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The Right to Culture in Sweden

Ringskog Ferrada-Noli, Nicholas (2008)
Department of Law
Abstract
This thesis is about cultural rights, one of the less discussed categories of human rights. Although seldom mentioned in the human rights discourse outside of the context of economic, social and cultural rights, cultural rights are important on their own. They are present in many international conventions and declarations, as well as being one of the main areas of concern for UNESCO. The thesis begins with an introductory chapter, explaining the need to shed light on these neglected rights. There cannot be difference in the valuation of the human rights - they are all interdependent and interrelated (affirmed at the 1993 Vienna Conference). The aim of the thesis is to examine Sweden as a case study and see how this State lives up to the... (More)
This thesis is about cultural rights, one of the less discussed categories of human rights. Although seldom mentioned in the human rights discourse outside of the context of economic, social and cultural rights, cultural rights are important on their own. They are present in many international conventions and declarations, as well as being one of the main areas of concern for UNESCO. The thesis begins with an introductory chapter, explaining the need to shed light on these neglected rights. There cannot be difference in the valuation of the human rights - they are all interdependent and interrelated (affirmed at the 1993 Vienna Conference). The aim of the thesis is to examine Sweden as a case study and see how this State lives up to the obligations on cultural rights imposed by international law. The next chapter is about the definition of culture and cultural rights. While culture in itself is too abstract a concept to summarize on a few pages, cultural rights have a clear context - international law - and are defined through the major scholars of that discipline. I show how cultural rights look in international law. First historically - through the drafting of UDHR and ICESCR and the work of UNESCO and the Committee on Economic, Social and Cultural Rights - and then strictly legally, quoting the provisions of UN instruments that touches upon cultural rights in one way or another. The chapter ends with a similar take on regional human rights instruments. The method chosen for the examination of Sweden's level of adherence to cultural rights obligations is indicators - concrete checkpoints for measuring human rights - and the indicators used in this thesis are divided into four main indicators and eight sub-indicators. I present the legislation of Sweden on the area of cultural rights. The Fundamental Laws of the Swedish Constitution, parliamentary acts, ordinances issued by the government, as well as some important policy documents will all be addressed. I analyze the Swedish legislation and policy documents in the light of the indicators. By using the indicators, I attempt to find out whether Sweden lives up to international standards on cultural rights or not. The final chapter consists of the author's concluding comments. (Less)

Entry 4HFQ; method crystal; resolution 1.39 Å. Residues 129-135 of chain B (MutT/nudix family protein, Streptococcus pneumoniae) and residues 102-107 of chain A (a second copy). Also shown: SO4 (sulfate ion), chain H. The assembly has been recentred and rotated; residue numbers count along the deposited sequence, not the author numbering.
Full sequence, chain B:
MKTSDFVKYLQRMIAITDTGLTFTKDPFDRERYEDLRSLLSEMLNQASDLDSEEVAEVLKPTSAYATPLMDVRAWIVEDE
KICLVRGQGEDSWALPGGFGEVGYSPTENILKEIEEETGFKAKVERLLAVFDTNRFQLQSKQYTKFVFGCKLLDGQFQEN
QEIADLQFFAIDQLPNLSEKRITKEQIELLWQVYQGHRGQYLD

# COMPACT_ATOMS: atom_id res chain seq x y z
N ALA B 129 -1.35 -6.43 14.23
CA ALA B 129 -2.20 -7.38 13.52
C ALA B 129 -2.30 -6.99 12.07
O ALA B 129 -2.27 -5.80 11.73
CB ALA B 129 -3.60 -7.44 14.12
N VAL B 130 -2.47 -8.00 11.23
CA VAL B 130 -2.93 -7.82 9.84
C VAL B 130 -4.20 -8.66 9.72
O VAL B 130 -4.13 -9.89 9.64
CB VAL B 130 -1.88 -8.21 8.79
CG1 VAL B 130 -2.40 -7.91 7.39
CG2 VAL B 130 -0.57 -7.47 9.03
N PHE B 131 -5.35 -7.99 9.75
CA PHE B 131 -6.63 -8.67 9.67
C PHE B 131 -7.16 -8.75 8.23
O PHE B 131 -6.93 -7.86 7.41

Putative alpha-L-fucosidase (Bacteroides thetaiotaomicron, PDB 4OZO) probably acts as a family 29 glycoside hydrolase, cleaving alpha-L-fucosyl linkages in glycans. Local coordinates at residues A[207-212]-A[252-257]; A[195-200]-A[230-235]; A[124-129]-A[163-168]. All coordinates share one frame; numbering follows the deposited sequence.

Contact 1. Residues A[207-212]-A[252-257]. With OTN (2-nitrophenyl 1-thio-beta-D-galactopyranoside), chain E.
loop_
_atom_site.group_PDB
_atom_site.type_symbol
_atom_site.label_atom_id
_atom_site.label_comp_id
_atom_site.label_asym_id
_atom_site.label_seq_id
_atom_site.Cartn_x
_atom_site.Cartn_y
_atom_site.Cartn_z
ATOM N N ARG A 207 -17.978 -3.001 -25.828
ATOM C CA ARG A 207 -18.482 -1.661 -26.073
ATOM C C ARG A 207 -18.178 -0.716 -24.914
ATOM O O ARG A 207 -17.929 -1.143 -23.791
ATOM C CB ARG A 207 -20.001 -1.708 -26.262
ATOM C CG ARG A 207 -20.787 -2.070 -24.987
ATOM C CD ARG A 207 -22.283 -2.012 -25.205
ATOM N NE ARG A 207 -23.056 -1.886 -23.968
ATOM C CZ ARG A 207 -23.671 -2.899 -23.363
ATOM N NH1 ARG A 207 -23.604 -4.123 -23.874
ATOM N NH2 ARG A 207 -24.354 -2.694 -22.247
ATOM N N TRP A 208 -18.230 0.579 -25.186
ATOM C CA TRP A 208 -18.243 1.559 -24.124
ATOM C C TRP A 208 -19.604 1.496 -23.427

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author
Ringskog Ferrada-Noli, Nicholas
supervisor
organization
year
type
H3 - Professional qualifications (4 Years - )
subject
language
English
id
1561510
date added to LUP
2010-03-08 15:55:28
date last changed
2010-03-08 15:55:28
@misc{1561510,
  abstract     = {This thesis is about cultural rights, one of the less discussed categories of human rights. Although seldom mentioned in the human rights discourse outside of the context of economic, social and cultural rights, cultural rights are important on their own. They are present in many international conventions and declarations, as well as being one of the main areas of concern for UNESCO. The thesis begins with an introductory chapter, explaining the need to shed light on these neglected rights. There cannot be difference in the valuation of the human rights - they are all interdependent and interrelated (affirmed at the 1993 Vienna Conference). The aim of the thesis is to examine Sweden as a case study and see how this State lives up to the obligations on cultural rights imposed by international law. The next chapter is about the definition of culture and cultural rights. While culture in itself is too abstract a concept to summarize on a few pages, cultural rights have a clear context - international law - and are defined through the major scholars of that discipline. I show how cultural rights look in international law. First historically - through the drafting of UDHR and ICESCR and the work of UNESCO and the Committee on Economic, Social and Cultural Rights - and then strictly legally, quoting the provisions of UN instruments that touches upon cultural rights in one way or another. The chapter ends with a similar take on regional human rights instruments. The method chosen for the examination of Sweden's level of adherence to cultural rights obligations is indicators - concrete checkpoints for measuring human rights - and the indicators used in this thesis are divided into four main indicators and eight sub-indicators. I present the legislation of Sweden on the area of cultural rights. The Fundamental Laws of the Swedish Constitution, parliamentary acts, ordinances issued by the government, as well as some important policy documents will all be addressed. I analyze the Swedish legislation and policy documents in the light of the indicators. By using the indicators, I attempt to find out whether Sweden lives up to international standards on cultural rights or not. The final chapter consists of the author's concluding comments.},
  author       = {Ringskog Ferrada-Noli, Nicholas},
  language     = {eng},
  note         = {Student Paper},
  title        = {The Right to Culture in Sweden},
  year         = {2008},
}